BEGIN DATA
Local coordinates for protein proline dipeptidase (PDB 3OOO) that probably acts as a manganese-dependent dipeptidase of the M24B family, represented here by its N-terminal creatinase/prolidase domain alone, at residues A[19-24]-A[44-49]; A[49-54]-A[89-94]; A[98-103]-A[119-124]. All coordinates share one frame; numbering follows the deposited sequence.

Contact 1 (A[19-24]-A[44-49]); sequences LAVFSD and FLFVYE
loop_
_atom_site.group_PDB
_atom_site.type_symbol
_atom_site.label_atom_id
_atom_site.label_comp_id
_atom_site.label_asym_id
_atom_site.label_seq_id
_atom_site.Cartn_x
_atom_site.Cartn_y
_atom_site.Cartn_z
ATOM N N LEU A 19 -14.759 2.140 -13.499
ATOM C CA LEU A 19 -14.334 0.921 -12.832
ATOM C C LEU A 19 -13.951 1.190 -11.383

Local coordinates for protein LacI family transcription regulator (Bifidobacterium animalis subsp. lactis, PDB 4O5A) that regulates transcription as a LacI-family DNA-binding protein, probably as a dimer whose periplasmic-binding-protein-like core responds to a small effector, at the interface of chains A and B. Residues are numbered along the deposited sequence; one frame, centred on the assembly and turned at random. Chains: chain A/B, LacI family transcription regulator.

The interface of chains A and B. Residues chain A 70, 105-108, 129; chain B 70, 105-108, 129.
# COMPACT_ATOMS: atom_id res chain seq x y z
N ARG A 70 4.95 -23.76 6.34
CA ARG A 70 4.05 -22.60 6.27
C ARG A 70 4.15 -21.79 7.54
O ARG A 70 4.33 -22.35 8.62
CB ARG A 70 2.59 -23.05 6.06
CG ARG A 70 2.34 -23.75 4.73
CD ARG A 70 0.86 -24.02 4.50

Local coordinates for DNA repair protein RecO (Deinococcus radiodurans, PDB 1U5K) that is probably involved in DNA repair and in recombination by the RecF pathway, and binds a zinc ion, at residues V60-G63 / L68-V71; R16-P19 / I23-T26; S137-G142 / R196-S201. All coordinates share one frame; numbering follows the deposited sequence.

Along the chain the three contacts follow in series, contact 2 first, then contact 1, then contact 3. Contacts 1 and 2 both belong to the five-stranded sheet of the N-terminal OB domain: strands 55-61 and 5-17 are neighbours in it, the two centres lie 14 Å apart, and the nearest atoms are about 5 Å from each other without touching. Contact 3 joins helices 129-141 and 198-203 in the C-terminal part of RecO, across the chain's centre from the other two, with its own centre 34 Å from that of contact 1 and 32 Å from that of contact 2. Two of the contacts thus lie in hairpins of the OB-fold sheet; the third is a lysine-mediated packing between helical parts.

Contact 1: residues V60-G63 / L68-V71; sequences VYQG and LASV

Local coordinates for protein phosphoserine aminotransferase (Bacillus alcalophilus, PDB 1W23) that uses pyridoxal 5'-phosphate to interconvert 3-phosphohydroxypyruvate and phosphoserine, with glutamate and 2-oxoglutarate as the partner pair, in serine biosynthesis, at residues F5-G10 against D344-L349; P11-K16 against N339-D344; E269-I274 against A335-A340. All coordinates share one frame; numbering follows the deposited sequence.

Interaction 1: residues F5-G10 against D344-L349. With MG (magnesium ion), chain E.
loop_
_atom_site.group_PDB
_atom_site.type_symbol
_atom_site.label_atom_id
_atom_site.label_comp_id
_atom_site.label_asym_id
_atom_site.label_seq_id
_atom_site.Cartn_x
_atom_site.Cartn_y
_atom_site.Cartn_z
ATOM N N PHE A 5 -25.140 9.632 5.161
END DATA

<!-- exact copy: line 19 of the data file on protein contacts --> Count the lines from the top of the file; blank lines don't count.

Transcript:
N ARG A 70 4.95 -23.76 6.34